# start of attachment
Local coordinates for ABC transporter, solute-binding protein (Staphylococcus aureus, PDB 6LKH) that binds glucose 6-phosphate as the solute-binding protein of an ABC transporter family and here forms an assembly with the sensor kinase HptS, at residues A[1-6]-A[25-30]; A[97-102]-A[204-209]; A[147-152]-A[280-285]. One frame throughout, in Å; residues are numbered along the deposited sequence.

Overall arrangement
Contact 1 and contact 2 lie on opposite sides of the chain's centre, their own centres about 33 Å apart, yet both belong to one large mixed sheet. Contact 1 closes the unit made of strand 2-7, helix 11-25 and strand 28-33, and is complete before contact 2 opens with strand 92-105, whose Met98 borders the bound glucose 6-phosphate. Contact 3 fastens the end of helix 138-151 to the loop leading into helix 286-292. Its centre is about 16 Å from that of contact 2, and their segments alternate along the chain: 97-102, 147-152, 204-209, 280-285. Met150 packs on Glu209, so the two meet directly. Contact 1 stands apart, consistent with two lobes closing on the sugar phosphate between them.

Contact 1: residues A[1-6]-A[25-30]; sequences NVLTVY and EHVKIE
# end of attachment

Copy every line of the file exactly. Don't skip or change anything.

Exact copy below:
Local coordinates for ABC transporter, solute-binding protein (Staphylococcus aureus, PDB 6LKH) that binds glucose 6-phosphate as the solute-binding protein of an ABC transporter family and here forms an assembly with the sensor kinase HptS, at residues A[1-6]-A[25-30]; A[97-102]-A[204-209]; A[147-152]-A[280-285]. One frame throughout, in Å; residues are numbered along the deposited sequence.

Overall arrangement
Contact 1 and contact 2 lie on opposite sides of the chain's centre, their own centres about 33 Å apart, yet both belong to one large mixed sheet. Contact 1 closes the unit made of strand 2-7, helix 11-25 and strand 28-33, and is complete before contact 2 opens with strand 92-105, whose Met98 borders the bound glucose 6-phosphate. Contact 3 fastens the end of helix 138-151 to the loop leading into helix 286-292. Its centre is about 16 Å from that of contact 2, and their segments alternate along the chain: 97-102, 147-152, 204-209, 280-285. Met150 packs on Glu209, so the two meet directly. Contact 1 stands apart, consistent with two lobes closing on the sugar phosphate between them.

Contact 1: residues A[1-6]-A[25-30]; sequences NVLTVY and EHVKIE